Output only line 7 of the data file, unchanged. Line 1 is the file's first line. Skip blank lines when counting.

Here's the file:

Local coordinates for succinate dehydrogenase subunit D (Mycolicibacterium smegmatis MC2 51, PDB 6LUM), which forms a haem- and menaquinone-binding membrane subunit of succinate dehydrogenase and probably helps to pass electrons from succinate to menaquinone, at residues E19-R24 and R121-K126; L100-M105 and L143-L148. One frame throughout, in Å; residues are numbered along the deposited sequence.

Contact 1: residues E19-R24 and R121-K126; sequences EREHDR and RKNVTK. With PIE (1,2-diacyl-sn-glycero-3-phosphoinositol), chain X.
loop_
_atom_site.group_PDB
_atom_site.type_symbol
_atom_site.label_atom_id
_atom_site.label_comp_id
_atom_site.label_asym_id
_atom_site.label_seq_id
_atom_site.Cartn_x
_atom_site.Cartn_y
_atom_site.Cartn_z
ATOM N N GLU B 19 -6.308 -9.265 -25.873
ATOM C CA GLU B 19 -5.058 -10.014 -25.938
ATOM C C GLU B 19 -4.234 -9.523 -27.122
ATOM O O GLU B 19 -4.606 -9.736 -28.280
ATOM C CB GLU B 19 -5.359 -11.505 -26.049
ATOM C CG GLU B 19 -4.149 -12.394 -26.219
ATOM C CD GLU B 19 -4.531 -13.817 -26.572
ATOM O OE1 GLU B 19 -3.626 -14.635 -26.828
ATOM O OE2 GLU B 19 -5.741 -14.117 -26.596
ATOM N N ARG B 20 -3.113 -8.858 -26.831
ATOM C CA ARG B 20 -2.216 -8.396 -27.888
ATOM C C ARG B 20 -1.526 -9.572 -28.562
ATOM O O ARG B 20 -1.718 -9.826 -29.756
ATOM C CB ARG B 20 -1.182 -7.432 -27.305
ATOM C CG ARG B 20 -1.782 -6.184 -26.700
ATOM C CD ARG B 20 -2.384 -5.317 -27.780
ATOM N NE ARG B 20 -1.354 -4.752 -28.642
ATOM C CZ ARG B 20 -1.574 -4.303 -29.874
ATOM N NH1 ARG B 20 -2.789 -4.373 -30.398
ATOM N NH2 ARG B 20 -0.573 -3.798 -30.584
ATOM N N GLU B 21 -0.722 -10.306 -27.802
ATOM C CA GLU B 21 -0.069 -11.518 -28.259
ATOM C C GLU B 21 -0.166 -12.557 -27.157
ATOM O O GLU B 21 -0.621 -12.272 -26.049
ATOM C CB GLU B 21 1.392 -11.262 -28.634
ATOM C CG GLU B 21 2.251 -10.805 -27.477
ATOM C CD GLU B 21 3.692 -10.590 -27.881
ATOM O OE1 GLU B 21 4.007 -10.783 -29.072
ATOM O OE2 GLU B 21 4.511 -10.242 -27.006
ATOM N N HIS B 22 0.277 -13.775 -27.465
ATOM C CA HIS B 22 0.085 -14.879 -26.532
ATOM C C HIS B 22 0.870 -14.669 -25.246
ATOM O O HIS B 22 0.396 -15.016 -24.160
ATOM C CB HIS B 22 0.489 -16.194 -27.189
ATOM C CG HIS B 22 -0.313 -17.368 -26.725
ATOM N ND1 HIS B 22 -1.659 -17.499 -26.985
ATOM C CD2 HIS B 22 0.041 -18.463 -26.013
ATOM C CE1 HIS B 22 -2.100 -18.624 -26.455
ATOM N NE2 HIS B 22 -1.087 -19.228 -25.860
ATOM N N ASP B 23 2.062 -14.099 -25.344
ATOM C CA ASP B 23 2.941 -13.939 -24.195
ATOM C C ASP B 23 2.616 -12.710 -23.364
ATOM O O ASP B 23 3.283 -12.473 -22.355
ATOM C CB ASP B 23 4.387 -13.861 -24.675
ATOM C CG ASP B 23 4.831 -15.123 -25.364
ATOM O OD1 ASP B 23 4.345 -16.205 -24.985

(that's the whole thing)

_atom_site.label_comp_id